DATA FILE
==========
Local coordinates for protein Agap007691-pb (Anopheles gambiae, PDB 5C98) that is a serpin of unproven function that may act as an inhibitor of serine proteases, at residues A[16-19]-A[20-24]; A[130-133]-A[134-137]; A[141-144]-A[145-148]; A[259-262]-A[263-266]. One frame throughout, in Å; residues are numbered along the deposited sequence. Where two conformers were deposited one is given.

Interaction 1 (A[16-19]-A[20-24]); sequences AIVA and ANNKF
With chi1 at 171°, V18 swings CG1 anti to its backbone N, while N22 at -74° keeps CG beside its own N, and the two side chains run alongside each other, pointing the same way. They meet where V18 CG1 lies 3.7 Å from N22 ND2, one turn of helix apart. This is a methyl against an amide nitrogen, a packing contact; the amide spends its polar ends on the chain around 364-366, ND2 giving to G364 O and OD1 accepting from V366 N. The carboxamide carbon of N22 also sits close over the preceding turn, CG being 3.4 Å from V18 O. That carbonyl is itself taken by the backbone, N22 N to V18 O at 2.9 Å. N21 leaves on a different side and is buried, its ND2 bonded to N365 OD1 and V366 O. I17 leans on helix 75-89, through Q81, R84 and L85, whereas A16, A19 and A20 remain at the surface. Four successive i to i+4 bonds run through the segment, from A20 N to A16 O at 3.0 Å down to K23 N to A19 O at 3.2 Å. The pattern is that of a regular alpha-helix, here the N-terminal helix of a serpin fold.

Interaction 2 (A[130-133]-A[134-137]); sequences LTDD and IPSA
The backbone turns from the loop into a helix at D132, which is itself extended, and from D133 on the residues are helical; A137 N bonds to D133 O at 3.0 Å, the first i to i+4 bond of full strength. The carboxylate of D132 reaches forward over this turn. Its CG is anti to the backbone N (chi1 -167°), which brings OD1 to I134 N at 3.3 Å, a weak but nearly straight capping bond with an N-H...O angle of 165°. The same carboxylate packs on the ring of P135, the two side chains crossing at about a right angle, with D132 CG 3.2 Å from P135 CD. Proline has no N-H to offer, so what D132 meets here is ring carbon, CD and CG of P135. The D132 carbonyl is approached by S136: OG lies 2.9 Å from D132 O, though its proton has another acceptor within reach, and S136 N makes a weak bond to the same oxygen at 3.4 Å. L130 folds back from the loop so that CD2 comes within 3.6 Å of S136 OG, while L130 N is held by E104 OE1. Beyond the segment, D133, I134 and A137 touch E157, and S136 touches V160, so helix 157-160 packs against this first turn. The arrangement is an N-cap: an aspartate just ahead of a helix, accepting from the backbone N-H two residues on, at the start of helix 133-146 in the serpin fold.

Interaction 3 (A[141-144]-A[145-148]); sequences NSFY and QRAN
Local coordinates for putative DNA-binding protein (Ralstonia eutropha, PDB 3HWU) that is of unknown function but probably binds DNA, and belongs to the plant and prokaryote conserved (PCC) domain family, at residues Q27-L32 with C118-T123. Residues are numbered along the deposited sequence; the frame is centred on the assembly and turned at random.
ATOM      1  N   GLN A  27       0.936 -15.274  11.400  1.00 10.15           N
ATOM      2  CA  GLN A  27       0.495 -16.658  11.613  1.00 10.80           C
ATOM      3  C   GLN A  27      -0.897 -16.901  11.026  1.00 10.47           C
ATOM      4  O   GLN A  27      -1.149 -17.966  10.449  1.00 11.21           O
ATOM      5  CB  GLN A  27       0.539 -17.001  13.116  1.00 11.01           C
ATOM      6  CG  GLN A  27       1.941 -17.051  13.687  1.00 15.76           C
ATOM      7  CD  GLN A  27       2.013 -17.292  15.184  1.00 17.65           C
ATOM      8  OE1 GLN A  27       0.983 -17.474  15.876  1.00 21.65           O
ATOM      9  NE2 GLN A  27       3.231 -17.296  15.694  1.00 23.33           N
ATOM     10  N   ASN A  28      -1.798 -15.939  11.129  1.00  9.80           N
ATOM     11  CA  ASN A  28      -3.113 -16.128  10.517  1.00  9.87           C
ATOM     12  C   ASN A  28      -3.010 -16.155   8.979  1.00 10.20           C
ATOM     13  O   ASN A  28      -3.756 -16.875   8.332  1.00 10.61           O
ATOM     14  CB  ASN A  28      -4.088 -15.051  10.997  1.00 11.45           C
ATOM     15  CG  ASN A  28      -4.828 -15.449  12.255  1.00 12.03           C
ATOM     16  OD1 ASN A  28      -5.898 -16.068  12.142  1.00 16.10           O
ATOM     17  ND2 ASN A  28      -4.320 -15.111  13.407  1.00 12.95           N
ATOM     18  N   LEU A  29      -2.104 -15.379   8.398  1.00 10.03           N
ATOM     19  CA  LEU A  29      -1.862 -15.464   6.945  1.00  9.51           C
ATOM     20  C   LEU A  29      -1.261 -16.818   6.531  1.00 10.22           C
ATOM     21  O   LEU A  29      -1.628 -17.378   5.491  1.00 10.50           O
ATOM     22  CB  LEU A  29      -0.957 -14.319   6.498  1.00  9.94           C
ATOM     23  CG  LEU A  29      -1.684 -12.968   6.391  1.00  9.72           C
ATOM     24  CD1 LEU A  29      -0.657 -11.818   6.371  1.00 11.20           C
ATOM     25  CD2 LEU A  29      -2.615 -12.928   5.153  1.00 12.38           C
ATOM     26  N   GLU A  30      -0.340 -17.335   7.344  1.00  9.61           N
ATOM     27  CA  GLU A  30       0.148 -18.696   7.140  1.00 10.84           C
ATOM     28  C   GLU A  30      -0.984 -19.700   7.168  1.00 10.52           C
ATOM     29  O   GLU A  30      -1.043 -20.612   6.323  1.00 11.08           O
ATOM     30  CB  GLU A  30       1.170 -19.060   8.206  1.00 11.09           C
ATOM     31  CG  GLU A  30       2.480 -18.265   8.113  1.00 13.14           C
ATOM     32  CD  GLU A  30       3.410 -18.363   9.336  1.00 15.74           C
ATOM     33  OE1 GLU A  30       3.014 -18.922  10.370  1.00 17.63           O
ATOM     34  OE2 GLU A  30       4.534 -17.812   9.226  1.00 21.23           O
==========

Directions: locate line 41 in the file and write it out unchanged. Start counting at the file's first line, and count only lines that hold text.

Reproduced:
ATOM     34  OE2 GLU A  30       4.534 -17.812   9.226  1.00 21.23           O